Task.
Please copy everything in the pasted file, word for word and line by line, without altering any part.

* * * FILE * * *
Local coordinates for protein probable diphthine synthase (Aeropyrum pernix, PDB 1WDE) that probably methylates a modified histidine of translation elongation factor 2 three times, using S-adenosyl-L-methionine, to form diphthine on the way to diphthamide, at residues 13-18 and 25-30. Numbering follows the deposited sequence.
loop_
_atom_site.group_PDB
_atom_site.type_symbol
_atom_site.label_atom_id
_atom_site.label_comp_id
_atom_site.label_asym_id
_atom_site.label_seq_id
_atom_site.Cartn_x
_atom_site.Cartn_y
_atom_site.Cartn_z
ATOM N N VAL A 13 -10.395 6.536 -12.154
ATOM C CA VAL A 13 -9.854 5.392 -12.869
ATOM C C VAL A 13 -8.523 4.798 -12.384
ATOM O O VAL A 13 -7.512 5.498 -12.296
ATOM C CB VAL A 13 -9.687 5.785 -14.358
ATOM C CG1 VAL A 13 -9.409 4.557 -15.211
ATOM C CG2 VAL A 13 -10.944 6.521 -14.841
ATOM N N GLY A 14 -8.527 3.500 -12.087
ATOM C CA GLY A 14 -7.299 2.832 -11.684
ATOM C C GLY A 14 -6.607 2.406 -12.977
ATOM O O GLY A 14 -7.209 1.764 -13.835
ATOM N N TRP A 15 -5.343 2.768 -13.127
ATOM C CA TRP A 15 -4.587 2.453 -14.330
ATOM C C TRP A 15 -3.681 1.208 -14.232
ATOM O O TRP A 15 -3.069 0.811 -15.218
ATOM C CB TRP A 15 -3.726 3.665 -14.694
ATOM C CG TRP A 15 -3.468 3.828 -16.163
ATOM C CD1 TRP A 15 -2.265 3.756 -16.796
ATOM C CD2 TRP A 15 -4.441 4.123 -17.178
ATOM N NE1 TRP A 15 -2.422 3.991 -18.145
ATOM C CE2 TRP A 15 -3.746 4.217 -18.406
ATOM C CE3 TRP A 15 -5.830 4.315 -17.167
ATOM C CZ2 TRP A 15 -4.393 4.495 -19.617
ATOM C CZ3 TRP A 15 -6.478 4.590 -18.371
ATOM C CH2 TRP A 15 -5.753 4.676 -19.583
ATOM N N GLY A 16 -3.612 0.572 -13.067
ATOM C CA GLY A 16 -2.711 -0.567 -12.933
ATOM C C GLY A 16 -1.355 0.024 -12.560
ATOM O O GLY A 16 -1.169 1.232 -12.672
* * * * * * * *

Local coordinates for protein probable diphthine synthase (Aeropyrum pernix, PDB 1WDE) that probably methylates a modified histidine of translation elongation factor 2 three times, using S-adenosyl-L-methionine, to form diphthine on the way to diphthamide, at residues 13-18 and 25-30. Numbering follows the deposited sequence.
loop_
_atom_site.group_PDB
_atom_site.type_symbol
_atom_site.label_atom_id
_atom_site.label_comp_id
_atom_site.label_asym_id
_atom_site.label_seq_id
_atom_site.Cartn_x
_atom_site.Cartn_y
_atom_site.Cartn_z
ATOM N N VAL A 13 -10.395 6.536 -12.154
ATOM C CA VAL A 13 -9.854 5.392 -12.869
ATOM C C VAL A 13 -8.523 4.798 -12.384
ATOM O O VAL A 13 -7.512 5.498 -12.296
ATOM C CB VAL A 13 -9.687 5.785 -14.358
ATOM C CG1 VAL A 13 -9.409 4.557 -15.211
ATOM C CG2 VAL A 13 -10.944 6.521 -14.841
ATOM N N GLY A 14 -8.527 3.500 -12.087
ATOM C CA GLY A 14 -7.299 2.832 -11.684
ATOM C C GLY A 14 -6.607 2.406 -12.977
ATOM O O GLY A 14 -7.209 1.764 -13.835
ATOM N N TRP A 15 -5.343 2.768 -13.127
ATOM C CA TRP A 15 -4.587 2.453 -14.330
ATOM C C TRP A 15 -3.681 1.208 -14.232
ATOM O O TRP A 15 -3.069 0.811 -15.218
ATOM C CB TRP A 15 -3.726 3.665 -14.694
ATOM C CG TRP A 15 -3.468 3.828 -16.163
ATOM C CD1 TRP A 15 -2.265 3.756 -16.796
ATOM C CD2 TRP A 15 -4.441 4.123 -17.178
ATOM N NE1 TRP A 15 -2.422 3.991 -18.145
ATOM C CE2 TRP A 15 -3.746 4.217 -18.406
ATOM C CE3 TRP A 15 -5.830 4.315 -17.167
ATOM C CZ2 TRP A 15 -4.393 4.495 -19.617
ATOM C CZ3 TRP A 15 -6.478 4.590 -18.371
ATOM C CH2 TRP A 15 -5.753 4.676 -19.583
ATOM N N GLY A 16 -3.612 0.572 -13.067
ATOM C CA GLY A 16 -2.711 -0.567 -12.933
ATOM C C GLY A 16 -1.355 0.024 -12.560
ATOM O O GLY A 16 -1.169 1.232 -12.672